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Writing Online Reviews: Social Media is Powerful

According to Google, 1/3 of business patronage is based upon online reviews! If you have had a positive or negative experience accessing services or products, you can express this in a way that informs potential customers and the venue. Plus, it's healthy to get things off your chest. Why lose out on an experience and just feel disappointed? Express your opinion, and help your community at the same time!

For people with disabilities, an experience often starts with something the able bodied take for granted:
simply the ability to enter a business, school or public building. Is there a ramp? Easily readable signage? An accessible washroom? Were you treated with respect and dignity?

Answers to these questions can be the start of a useful review. Imagine the impact on social media of, "I've wanted to try this place for a long time. Unfortunately, though they told me on the phone it was accessible, there was a hidden flight of stairs to the main part of the theatre. I could not see the show and had to leave."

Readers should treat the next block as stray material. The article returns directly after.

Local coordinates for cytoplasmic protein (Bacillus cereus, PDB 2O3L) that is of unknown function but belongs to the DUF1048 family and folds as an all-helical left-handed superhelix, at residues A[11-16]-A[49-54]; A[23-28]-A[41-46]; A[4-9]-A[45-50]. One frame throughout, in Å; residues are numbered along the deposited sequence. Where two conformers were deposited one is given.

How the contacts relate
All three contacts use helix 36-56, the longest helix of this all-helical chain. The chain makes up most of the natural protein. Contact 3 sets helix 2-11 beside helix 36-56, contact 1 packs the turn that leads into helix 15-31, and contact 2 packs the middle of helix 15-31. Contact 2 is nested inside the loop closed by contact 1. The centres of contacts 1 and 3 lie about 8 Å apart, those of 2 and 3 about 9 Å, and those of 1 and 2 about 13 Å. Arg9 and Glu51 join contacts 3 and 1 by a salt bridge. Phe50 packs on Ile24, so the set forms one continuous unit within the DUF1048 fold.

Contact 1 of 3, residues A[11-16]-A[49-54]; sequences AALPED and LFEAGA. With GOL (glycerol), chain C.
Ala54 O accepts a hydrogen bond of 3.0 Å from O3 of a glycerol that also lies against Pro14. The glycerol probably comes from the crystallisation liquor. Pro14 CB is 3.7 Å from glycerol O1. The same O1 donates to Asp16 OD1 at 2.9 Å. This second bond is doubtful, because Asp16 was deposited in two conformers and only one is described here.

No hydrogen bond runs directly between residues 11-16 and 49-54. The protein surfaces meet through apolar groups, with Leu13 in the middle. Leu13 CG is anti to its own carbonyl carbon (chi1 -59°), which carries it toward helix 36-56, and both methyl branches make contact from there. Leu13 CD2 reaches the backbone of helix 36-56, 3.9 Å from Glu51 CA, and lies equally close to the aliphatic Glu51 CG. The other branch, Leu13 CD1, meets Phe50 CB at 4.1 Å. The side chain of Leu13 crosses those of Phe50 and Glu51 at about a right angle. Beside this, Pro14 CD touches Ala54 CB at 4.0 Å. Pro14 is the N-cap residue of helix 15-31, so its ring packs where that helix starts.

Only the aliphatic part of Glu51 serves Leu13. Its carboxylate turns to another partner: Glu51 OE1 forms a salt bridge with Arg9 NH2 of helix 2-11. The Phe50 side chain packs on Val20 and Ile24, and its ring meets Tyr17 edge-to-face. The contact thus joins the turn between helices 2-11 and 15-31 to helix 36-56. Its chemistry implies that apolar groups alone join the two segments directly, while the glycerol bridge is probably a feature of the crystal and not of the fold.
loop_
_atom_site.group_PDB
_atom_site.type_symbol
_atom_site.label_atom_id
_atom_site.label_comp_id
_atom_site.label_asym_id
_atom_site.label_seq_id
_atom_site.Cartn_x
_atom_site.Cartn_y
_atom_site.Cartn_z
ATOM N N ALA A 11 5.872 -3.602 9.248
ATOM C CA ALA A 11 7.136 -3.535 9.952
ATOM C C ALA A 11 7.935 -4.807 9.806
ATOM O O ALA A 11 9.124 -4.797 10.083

Where to Review

The most popular platforms are Yelp, Facebook reviews, and Google Reviews. The latter usually comes up immediately in the right sidebar when someone searches for a venue, and a number of stars is displayed. You then click on the stars to read written reviews.

Each of these require account creation, which means a user name and password. Google Reviews requires a Gmail account. We recommend using an anonymous user name on Google and Yelp for safety. Facebook does require your real identity.

How to Write Effective Reviews

You want to write reviews that inform the public and the venue of your experience in an accurate, dignified manner. Name calling or getting too personal can result in your review being "flagged" and removed.

  • Keep it brief
  • Keep it factual
  • Describe your experience. What happened?
  • How did this impact you? 
  • Avoid focusing too much on one employee's behavior. Dysfunction is usually systemic. If an employee was flip about there being strobe lights that trigger seizures, the core issue is no forewarning given about the lights. It's too easy for management to claim one employee is a "bad apple" who will be spoken to. The problem is inaccessibility.
  • Don't name call or describe another person in abusive terms. This both discredits your review, and can get it removed.
  • Suggest what would create accessibility for you. For example, "It seems to me there is more than enough space to install a ramp at the entrance," or, "The elevator is locked at certain hours, with a sign telling people to use the stairs. What if we can't climb stairs?"